Adding object oriented utility to the C language was an atrocity, albeit
perhaps a necessary one given the state of the art when that particular
atrocity was committed. Aren't we past this?

If it is fast, fully compiled code you seek - couldn't you just C a few slow
functions and use them in your Python?

Thomas Bartkus



Paul Rubin 01-19-2005 05:45 PM

Re: [OT] Good C++ book for a Python programmer
 
"rick_muller@yahoo.com" <rick_muller@yahoo.com> writes:
> I was wondering whether anyone could recommend a good C++ book, with
> "good" being defined from the perspective of a Python programmer. I
> realize that there isn't a book titled "C++ for Python Programmers",
> but has anyone found one that they think goes particularly well with
> the Python way?


I think it's not possible to really grok C++ without having worked on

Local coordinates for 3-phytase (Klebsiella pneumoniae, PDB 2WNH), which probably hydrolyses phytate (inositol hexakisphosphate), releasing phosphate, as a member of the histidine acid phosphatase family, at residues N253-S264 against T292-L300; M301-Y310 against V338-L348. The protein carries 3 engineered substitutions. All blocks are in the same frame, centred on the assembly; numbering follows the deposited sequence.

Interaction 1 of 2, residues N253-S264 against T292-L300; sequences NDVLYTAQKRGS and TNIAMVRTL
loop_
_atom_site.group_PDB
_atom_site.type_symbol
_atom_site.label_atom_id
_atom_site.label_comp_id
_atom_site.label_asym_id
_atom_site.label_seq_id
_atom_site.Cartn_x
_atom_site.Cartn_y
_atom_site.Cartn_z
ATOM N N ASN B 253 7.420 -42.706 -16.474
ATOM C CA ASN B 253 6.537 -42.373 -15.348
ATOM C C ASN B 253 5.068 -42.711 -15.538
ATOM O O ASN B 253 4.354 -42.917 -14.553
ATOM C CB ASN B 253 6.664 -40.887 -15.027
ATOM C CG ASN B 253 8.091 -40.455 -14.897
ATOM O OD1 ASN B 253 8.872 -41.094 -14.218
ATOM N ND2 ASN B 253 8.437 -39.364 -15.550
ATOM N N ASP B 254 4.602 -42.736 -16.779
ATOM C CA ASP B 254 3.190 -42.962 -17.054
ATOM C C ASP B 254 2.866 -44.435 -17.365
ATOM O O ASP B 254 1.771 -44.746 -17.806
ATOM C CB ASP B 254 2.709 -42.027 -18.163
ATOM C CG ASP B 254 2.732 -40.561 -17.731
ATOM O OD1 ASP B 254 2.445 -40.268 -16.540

large multi-person C projects and understood what problems C++ tried
to solve. The only good book I know about C++ is by Stroustrup, "The
C++ Programming Language" or something like that; it's not an easy
book though.

Philippe C. Martin 01-19-2005 05:58 PM

Re: [OT] Good C++ book for a Python programmer
 
I suggest you google 'C++ tutorial'

Regards,

Philippe



On Wed, 19 Jan 2005 04:08:16 -0800, rick_muller@yahoo.com wrote:

> I'm picking up C++ again after years of using almost nothing but
> Python. I'm frankly enjoying the experience, and it's certainly
> deepening my appreciation of Python (which you can read however you
> like).
>
> I was wondering whether anyone could recommend a good C++ book, with
> "good" being defined from the perspective of a Python programmer. I
> realize that there isn't a book titled "C++ for Python Programmers",
> but has anyone found one that they think goes particularly well with
> the Python way?
>
> I'm asking this because evidently the C++ standard has changed a bit
> since 1994, when I bought my books. Who knew that fstream was
> deprecated?